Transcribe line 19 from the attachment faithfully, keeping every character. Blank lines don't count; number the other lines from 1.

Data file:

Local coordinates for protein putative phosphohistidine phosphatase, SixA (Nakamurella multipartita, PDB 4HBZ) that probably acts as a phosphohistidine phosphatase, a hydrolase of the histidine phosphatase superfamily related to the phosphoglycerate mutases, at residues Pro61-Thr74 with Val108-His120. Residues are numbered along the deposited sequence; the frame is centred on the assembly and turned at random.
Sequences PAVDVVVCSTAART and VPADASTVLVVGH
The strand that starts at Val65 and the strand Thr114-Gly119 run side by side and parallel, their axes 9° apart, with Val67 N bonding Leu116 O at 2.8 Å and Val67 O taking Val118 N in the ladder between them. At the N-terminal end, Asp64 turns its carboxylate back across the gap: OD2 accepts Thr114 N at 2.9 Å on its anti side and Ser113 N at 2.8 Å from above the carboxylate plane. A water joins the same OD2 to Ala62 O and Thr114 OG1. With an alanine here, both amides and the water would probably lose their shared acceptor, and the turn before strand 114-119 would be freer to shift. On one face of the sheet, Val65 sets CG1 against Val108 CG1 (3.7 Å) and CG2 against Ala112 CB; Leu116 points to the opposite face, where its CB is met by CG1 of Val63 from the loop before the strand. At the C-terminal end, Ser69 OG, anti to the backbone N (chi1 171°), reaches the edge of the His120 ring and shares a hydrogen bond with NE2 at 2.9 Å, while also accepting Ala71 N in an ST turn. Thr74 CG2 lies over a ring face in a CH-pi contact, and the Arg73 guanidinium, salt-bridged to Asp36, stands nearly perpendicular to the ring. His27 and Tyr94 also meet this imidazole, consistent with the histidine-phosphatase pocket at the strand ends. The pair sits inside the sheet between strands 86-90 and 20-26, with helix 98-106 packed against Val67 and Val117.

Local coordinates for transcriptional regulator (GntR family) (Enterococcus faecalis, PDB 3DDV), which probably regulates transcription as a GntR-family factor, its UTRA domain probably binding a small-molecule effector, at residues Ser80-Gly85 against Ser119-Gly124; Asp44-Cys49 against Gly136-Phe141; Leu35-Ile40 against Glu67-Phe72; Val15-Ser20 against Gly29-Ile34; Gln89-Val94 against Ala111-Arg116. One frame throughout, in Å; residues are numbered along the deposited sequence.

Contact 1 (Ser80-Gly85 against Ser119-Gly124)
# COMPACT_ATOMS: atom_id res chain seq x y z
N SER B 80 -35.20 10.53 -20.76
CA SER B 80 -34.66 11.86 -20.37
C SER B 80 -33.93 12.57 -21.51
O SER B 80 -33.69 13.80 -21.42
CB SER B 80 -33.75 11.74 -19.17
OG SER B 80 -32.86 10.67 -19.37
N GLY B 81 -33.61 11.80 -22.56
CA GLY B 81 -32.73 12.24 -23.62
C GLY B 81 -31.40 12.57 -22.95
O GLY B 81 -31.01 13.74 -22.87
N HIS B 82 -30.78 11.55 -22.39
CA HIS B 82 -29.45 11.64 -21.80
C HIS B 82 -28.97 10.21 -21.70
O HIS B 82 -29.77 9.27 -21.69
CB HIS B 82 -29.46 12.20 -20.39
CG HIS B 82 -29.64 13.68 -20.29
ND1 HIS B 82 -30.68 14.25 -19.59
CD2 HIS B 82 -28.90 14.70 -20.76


C HIS B 82 -28.97 10.21 -21.70